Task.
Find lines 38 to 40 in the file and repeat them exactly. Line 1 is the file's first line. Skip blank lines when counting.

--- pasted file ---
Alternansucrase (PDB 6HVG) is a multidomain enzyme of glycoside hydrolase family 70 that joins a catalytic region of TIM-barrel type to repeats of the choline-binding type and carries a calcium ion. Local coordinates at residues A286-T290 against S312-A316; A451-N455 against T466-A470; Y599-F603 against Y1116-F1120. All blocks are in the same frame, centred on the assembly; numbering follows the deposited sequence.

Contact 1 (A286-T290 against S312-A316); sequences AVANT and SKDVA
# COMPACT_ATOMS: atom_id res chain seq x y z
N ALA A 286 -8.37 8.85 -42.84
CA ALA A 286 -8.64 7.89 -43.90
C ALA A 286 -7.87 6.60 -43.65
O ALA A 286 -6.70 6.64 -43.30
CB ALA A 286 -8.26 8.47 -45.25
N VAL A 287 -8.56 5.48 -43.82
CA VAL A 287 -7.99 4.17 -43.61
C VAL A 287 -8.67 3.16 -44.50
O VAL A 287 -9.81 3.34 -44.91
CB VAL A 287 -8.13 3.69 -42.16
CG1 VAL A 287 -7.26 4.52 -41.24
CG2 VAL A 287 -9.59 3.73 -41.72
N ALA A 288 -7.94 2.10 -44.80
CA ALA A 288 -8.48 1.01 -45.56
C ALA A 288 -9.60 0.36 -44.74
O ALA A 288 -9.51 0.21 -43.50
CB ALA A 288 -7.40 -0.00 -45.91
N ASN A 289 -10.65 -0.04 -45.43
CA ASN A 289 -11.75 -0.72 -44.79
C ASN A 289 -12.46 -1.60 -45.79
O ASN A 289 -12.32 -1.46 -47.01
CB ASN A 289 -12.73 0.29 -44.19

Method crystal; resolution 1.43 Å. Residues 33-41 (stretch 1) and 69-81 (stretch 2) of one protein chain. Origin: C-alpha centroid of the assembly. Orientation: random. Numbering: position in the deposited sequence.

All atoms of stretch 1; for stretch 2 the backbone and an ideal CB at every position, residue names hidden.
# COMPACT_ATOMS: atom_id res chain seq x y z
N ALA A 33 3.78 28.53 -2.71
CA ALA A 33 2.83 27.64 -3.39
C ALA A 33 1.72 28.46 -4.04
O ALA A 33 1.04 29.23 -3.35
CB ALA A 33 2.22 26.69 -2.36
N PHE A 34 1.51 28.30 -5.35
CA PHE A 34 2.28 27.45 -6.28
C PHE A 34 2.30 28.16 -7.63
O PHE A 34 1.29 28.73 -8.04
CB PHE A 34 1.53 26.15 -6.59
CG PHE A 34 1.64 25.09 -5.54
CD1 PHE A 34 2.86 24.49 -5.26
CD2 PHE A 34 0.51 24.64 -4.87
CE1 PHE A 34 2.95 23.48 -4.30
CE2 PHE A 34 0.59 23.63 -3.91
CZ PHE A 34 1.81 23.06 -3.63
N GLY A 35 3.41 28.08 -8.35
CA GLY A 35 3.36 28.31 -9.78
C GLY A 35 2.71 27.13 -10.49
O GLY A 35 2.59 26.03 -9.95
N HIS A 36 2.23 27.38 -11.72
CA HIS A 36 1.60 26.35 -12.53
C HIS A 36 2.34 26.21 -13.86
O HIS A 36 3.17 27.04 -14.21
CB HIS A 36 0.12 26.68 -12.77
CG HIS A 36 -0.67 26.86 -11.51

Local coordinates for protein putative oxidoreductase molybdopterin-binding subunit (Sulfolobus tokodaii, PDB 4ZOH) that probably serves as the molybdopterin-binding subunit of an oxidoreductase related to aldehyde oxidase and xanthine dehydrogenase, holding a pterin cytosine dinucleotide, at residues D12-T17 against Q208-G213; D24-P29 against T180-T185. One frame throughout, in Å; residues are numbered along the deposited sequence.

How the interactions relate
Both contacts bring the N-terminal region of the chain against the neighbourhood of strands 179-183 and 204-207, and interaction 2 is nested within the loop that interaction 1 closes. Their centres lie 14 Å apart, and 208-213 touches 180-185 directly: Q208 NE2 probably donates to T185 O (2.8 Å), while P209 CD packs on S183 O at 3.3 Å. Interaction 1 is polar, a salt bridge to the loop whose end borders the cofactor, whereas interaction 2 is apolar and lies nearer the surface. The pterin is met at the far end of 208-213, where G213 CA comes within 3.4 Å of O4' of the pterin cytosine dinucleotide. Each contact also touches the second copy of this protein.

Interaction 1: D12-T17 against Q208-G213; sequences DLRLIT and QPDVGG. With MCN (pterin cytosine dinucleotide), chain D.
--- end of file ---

CB PHE A 34 1.53 26.15 -6.59
CG PHE A 34 1.64 25.09 -5.54
CD1 PHE A 34 2.86 24.49 -5.26